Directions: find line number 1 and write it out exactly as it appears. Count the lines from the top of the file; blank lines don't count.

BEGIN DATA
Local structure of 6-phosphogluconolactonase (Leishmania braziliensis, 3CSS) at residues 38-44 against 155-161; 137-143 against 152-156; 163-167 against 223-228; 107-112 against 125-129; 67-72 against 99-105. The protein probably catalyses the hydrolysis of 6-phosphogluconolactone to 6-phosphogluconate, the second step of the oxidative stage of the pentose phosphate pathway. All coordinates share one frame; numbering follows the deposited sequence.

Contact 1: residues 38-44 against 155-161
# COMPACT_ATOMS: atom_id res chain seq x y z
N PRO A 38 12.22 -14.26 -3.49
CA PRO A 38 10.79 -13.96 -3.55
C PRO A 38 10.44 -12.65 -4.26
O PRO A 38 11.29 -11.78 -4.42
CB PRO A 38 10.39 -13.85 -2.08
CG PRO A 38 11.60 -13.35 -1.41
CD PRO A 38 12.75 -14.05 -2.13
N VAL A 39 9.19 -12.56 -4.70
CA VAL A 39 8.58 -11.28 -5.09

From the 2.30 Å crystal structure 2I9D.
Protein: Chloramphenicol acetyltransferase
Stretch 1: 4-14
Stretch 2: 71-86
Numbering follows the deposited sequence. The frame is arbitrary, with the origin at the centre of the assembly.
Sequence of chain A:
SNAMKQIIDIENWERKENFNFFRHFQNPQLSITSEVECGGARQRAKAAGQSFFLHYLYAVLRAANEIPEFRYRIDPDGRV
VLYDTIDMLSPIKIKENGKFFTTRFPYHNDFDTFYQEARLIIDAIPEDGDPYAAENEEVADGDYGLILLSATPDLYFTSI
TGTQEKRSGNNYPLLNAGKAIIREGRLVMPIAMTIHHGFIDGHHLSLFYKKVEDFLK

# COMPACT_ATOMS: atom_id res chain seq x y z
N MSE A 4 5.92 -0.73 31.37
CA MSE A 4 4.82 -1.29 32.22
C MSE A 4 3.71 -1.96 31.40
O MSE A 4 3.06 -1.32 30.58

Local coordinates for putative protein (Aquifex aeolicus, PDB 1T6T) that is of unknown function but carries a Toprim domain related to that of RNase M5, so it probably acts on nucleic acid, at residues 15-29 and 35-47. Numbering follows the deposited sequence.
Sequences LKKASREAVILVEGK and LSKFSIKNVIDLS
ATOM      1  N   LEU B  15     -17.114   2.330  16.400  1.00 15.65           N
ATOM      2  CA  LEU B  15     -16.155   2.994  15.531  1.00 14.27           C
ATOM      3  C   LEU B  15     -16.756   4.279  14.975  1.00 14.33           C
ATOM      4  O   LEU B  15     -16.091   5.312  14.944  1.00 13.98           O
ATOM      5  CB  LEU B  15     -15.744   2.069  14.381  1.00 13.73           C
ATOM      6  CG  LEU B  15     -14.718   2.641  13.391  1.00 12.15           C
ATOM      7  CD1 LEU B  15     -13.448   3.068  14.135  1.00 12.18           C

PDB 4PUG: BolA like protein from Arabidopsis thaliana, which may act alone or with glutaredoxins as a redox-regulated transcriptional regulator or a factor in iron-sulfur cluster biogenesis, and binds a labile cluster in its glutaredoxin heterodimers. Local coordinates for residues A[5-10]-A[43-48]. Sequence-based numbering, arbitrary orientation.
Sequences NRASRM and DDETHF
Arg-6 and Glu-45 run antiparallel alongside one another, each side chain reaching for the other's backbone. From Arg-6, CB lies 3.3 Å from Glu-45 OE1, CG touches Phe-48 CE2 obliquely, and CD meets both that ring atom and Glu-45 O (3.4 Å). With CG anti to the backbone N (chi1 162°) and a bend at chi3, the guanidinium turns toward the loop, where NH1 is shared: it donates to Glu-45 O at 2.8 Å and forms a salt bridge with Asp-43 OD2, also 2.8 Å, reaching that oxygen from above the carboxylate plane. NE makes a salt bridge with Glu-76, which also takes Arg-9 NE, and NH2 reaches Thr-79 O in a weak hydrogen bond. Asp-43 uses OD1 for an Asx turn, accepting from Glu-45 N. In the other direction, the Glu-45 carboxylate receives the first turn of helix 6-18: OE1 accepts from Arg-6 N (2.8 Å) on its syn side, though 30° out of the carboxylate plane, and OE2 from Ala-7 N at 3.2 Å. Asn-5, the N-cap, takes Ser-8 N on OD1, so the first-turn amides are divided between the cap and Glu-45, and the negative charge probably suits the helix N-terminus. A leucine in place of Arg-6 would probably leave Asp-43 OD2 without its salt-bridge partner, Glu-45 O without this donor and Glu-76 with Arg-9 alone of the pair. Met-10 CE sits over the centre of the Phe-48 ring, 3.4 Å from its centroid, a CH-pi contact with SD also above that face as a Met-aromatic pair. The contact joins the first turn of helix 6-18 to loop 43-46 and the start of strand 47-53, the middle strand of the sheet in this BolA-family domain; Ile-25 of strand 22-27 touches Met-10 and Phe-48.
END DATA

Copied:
Local structure of 6-phosphogluconolactonase (Leishmania braziliensis, 3CSS) at residues 38-44 against 155-161; 137-143 against 152-156; 163-167 against 223-228; 107-112 against 125-129; 67-72 against 99-105. The protein probably catalyses the hydrolysis of 6-phosphogluconolactone to 6-phosphogluconate, the second step of the oxidative stage of the pentose phosphate pathway. All coordinates share one frame; numbering follows the deposited sequence.